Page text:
Association and Determinants of Decision Delivery Interval of Emergency Caesarean Sections and Perinatal Outcome in a Tertiary Institution QC01-QC05
John Okafor Egede,
Consultant, Department of Obstetrics and Gynaecology, Alex Ekwueme Federal
Teaching Hospital, Abakaliki, Ebonyi State, Nigeria.
Introduction: A Decision to Delivery Interval (DDI) of 30 minutes for emergency caesarean section has been widely recommended but there is little evidence to support it. This target may not be practicable in a busy maternity unity and therefore, the anticipated beneficial effect on neonatal outcome requires re-evaluation.
Aim: To determine the association between decision-delivery interval and perinatal outcome of emergency caesarean section at Alex Ekwueme Federal University Teaching Hospital, Abakaliki (AEFUTHA) over a period of four years.
Materials and Methods: This was a retrospective observational study of the cases in emergency caesarean sections performed at the Department of Obstetrics and Gynaecology, AEFUTHA from 1st January 2012 to 1st January 2016. Hospital records of the women with singleton pregnancy at term who delivered through emergency caesarean sections were retrieved. Data extracted include socio-demographic and obstetric characteristics, duration between decision for caesarean section and intervention, indications for the caesarean section, reasons for delay in DDI, association between booking status and DDI and association of DDI and foetal outcome, APGAR score at 1st and 5th minutes and admission to NICU. Data were analysed with IBM statistics version 20. The p-value <0.05 were regarded as statistically significant.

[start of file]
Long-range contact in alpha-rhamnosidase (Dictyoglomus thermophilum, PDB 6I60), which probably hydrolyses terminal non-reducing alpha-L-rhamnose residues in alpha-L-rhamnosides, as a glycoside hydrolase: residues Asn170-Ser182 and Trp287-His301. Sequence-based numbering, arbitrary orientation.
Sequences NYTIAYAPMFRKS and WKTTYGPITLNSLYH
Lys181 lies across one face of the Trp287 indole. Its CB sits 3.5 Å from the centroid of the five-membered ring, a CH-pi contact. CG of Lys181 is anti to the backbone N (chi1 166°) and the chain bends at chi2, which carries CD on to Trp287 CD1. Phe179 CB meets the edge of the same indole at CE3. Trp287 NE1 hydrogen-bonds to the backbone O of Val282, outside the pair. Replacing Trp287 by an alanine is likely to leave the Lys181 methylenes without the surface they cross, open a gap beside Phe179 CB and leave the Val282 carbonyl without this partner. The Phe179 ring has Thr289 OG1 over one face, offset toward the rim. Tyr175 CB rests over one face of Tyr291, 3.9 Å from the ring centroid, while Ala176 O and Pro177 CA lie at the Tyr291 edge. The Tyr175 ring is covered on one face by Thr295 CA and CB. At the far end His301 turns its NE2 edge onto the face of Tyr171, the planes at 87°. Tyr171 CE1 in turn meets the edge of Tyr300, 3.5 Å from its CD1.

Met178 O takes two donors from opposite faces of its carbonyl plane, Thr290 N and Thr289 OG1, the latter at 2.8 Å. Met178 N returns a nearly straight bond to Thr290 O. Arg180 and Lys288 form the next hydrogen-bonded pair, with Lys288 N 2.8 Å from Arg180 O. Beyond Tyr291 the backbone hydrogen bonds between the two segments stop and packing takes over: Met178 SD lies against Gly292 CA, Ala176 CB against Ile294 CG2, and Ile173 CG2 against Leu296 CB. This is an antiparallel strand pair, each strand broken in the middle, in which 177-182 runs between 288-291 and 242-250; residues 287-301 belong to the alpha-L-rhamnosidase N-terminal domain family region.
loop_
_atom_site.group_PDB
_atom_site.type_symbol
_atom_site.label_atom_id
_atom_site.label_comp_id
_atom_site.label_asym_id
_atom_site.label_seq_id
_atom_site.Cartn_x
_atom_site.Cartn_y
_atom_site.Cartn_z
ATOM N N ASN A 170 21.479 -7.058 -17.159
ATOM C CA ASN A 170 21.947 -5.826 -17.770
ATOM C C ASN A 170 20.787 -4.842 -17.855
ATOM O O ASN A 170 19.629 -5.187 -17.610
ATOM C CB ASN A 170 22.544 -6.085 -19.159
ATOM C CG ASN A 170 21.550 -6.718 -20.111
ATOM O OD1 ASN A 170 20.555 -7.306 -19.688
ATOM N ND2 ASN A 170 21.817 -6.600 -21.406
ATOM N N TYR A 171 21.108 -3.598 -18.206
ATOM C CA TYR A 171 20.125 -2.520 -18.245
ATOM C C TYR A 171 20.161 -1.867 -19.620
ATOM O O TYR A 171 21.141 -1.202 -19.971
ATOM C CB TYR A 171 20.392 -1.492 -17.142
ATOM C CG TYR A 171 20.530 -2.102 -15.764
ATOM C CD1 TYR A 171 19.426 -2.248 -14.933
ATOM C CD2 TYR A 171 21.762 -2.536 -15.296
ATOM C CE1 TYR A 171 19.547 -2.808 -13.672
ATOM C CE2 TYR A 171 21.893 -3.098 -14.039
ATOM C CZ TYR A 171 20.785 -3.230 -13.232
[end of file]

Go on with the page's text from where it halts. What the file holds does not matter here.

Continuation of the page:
Results: A total of 638 emergency caesarean sections involving singleton pregnancies at term, 522 (81.8%) of which had complete records and were analysed. The mean age of participants was 27.8Â±5.1 years, 89.3% were para 1-4 and 55.0% were unbooked. Only 6 (1.1%) of the emergency caesarean sections were performed within the recommended 30 minutes of DDI. The mean DDI was 189Â±124 minutes with range of 25 minutes to 1220 minutes. Two cases performed within 25 minutes were cases of foetal distress and cord prolapse while only a case of reduced foetal movement was delayed to 1220 minutes. The most common indications for emergency caesarean section were cephalopelvic disproportion 129 (24.7%) and foetal distress 65 (12.5%). The major cause of delay was delay in cross-matching of blood for surgery 136 (26.1%) while delay in giving informed consent contributed 67 (12.8%). There was no correlation between DDI of 75 minutes or above and the 1st minute APGAR score (AOR=2.48, CI=0.86-7.16, p-value=0.09), 5th minute APGAR score (AOR=3.08, CI=1.55-6.11, p-value=0.09), foetal outcome (AOR=0.82, CI=017-3.79, p-value=0.08) and admission to Newborn Intensive Care Unit (NICU) (AOR=2.08, CI=0.77-5.56, p-value=0.14).
Conclusion: This study showed that there was no correlation between DDI>75 minutes and poor perinatal outcome. Efforts should be made to strengthen the health system and improve the quality of care in order to keep DDI within this time limit for improved perinatal health outcome and indices.